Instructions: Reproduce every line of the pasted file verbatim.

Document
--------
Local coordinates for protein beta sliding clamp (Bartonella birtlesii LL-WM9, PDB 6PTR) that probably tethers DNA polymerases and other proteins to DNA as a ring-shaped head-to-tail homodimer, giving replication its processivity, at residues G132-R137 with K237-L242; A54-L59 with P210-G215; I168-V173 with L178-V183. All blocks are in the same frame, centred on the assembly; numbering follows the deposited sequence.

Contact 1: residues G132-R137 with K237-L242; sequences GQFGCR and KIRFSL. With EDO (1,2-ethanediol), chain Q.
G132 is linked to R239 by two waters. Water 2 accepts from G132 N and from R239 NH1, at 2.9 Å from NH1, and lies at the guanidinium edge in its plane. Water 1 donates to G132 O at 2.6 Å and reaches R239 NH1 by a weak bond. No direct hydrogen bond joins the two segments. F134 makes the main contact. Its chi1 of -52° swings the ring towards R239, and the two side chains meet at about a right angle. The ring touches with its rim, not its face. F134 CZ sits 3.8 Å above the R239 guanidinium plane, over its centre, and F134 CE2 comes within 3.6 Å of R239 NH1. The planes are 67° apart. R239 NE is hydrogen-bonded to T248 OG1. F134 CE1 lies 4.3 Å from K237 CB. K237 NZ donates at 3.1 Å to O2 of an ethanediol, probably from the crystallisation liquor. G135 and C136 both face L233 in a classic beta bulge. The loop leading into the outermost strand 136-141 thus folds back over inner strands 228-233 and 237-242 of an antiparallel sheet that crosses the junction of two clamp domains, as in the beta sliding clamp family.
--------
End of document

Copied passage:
Local coordinates for protein beta sliding clamp (Bartonella birtlesii LL-WM9, PDB 6PTR) that probably tethers DNA polymerases and other proteins to DNA as a ring-shaped head-to-tail homodimer, giving replication its processivity, at residues G132-R137 with K237-L242; A54-L59 with P210-G215; I168-V173 with L178-V183. All blocks are in the same frame, centred on the assembly; numbering follows the deposited sequence.

Contact 1: residues G132-R137 with K237-L242; sequences GQFGCR and KIRFSL. With EDO (1,2-ethanediol), chain Q.
G132 is linked to R239 by two waters. Water 2 accepts from G132 N and from R239 NH1, at 2.9 Å from NH1, and lies at the guanidinium edge in its plane. Water 1 donates to G132 O at 2.6 Å and reaches R239 NH1 by a weak bond. No direct hydrogen bond joins the two segments. F134 makes the main contact. Its chi1 of -52° swings the ring towards R239, and the two side chains meet at about a right angle. The ring touches with its rim, not its face. F134 CZ sits 3.8 Å above the R239 guanidinium plane, over its centre, and F134 CE2 comes within 3.6 Å of R239 NH1. The planes are 67° apart. R239 NE is hydrogen-bonded to T248 OG1. F134 CE1 lies 4.3 Å from K237 CB. K237 NZ donates at 3.1 Å to O2 of an ethanediol, probably from the crystallisation liquor. G135 and C136 both face L233 in a classic beta bulge. The loop leading into the outermost strand 136-141 thus folds back over inner strands 228-233 and 237-242 of an antiparallel sheet that crosses the junction of two clamp domains, as in the beta sliding clamp family.